• User's IP address is still safe, but the temperature sensors can be used for anonymity set reduction. Different CPU or hdd models will have a different sensor information, depending on climate and weather. If you can, you are advised to remove or to obfuscate the sensors result.
  • Camera and microphones can be covertly activated by the adversary. At least remove them (external ones) or disable them in BIOS if possible. Better cover them or ideally remove them.

Whonix Default version is affected, although it does not matter:

  • Same as above applies. If the assumption is true, the adversary can already find out the user's real IP address.

Thanks to Robert Ransom for pointing out this issue.

Anonymous 3G modem[edit]

Normally your dial up or broadband provider knows your name, postal address and non-anonymous payment method. This is bad. Suppose Tor or Whonix is compromised. An adversary just has to pressure your provider and can very easily find out your identity. This is not the case here.

  • Non-physical isolation users: Either 1) Plugged or integrated into the host as host internet connection replacement (easier) or 2) plugged into Whonix-Gateway and only routing Whonix-Gateway's traffic through it, not the host's one (undocumented, therefore harder).
  • Physical Isolation: Same as 2) above. (While there is no host in that sense.)
  • Buy the 3G modem anonymously (in a store, second hand, on street, no personal data).
  • Be sure to have never used it for non-anonymous use before.
    • Because in many countries the telecommunication company log the phone serial number (IMEI), the SIM serial number and the phone number for each network login.
  • Also be sure to buy the SIM-card anonymously.
  • Prepaid is better.
  • Buy cash codes in different stores anonymously.
  • Be sure, to never have used this anonymous SIM-card with a non-anonymous phone or 3G modem.
    • Because in many countries the telecommunication company log the phone serial number (IMEI), the SIM serial number and the phone number for each network login.
    • Optionally, always get a fresh, distant, random, non-circle spot. (security vs. comfort)
    • Check of cameras and witnesses.
  • 3G users often get only a shared IP. Due to scarcity of IPv4 IP's, thousands of users share the same external IP (IPv4). Some providers do not log yet user's (NAT) ports. Consequently they can not identify them, when they are given an IP and timestamp. Nice to have, but don't rely on it! (Some providers assign additional IPv6 IP's to their users, which are unique. Tor does not use IPv6 yet.)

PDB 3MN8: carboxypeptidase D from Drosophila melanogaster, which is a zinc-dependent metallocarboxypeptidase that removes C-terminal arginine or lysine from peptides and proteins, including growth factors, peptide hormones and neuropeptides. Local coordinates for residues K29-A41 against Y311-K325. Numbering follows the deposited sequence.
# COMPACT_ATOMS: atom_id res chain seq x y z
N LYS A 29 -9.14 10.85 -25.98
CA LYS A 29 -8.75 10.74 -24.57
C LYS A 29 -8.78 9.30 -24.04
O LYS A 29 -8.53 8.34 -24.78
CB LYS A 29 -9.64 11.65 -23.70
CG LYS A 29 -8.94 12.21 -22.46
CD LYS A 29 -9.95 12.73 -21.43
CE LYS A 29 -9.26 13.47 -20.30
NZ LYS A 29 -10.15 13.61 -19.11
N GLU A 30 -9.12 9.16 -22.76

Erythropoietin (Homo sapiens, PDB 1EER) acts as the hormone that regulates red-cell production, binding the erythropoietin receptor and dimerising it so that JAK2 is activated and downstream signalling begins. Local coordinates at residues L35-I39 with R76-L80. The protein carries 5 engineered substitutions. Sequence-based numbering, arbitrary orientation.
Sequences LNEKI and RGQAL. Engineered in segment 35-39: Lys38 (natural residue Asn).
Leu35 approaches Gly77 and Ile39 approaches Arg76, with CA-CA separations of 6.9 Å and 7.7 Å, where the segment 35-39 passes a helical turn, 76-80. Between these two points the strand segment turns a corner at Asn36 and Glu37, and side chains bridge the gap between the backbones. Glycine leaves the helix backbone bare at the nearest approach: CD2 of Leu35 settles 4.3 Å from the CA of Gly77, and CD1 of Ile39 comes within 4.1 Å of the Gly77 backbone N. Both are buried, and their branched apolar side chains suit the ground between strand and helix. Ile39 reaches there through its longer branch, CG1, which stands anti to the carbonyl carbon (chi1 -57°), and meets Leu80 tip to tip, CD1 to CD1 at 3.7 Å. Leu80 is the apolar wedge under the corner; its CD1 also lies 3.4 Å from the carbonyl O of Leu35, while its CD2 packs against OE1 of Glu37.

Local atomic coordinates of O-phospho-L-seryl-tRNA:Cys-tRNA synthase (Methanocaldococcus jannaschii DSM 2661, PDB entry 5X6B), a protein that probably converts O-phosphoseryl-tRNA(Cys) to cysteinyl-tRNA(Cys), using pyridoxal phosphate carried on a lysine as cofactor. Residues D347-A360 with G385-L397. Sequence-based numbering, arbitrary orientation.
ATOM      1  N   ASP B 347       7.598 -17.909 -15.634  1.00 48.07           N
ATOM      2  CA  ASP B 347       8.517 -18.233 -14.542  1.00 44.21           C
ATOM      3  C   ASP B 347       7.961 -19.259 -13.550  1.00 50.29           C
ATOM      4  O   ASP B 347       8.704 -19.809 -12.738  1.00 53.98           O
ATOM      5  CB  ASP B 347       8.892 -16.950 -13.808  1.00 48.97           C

Anonymous WiFi adapter[edit]

Normally your dial up or broadband provider knows your name, postal address and non-anonymous payment method. This is bad. Suppose Tor or Whonix is compromised. An adversary just has to pressure your provider and can very easily find out your identity. This is not the case here.

  • Plugged or integrated into Whonix-Gateway.
  • Buy the wifi adapter anonymously (In a store, second hand, on street, no personal data).
  • Be sure to have never used it for non-anonymous use before.
    • Because a few providers or hotspot providers log the MAC address and the username (for paid hotspots) for each dial up.
  • Use only free hotspots or pay them anonymously (if that's possible, otherwise abstain from paid hotspots).
    • Optionally, always get a fresh, distant, random, non-circle spot. (security vs. comfort)
    • Check cameras and witnesses.

Hardening[edit]

Whonix does not yet improve host security. You are advised to use a secure host operating system.

Mandatory Access Control[edit]

AppArmor[edit]

Check out Whonix's AppArmor profiles. Not that difficult and considerable security enhancement.

Seccomp[edit]

Consider enabling secomp.

Open /etc/tor/torrc.

If you are using Qubes-Whonix, complete the following steps:

Qubes App Launcher (blue/grey "Q") -> Whonix-Gateway ProxyVM (commonly named sys-whonix) -> Tor User Config (Torrc)

If you are using a graphical Whonix-Gateway, complete the following steps:

Start Menu -> Applications -> Settings -> /etc/tor/torrc

If you are using a terminal-only Whonix-Gateway, complete the following steps:

sudo nano /etc/tor/torrc

Add.

Sandbox 1

Save.

Firejail[edit]

https://forums.whonix.org/t/firejail-seccomp-more-options-for-program-containment

Virtualization Platform[edit]

VirtualBox Hardening[edit]

For an overview on security risks of VMs in general: How secure are Virtual Machines really?

The less features, the smaller the attack surface. Here are some suggestions for features which you can remove and not impact core functionality:

  • Disable Audio
  • Do not enable Shared Folders
  • Do not enable video acceleration
  • Do not enable 3d acceleration [5] [6]
  • Do not enable Serial Port
  • Remove Floppy drive
  • Remove CD/DVD drive
  • Do not attach USB devices
    • Disable USB controller (enabled by default). Requires setting Pointing Device to "PS/2 Mouse" or changes will revert
  • Do not enable Remote Display server
  • Do not enable IO APIC, EFI? (questionable)
  • Enable PAE/NX? (NX is a security feature)

Whonix-Workstation Security[edit]

Introduction[edit]

If this VM is compromised all data it has access to, all credentials, browser data, passwords... the user has entered can be compromised. The IP is never leaked but these information can still result in identity disclosure.

The best practice is to back up the VM and "roll back" after risky activity and whenever the user suspect the integrity of the system could have been compromised, see the Recommendation to use multiple VM Snapshots below.

Whonix Example Implementation is currently based on Debian.

For Technical Design notes, see Dev/Operating System. For information on how to use other operating systems, see Other Operating Systems.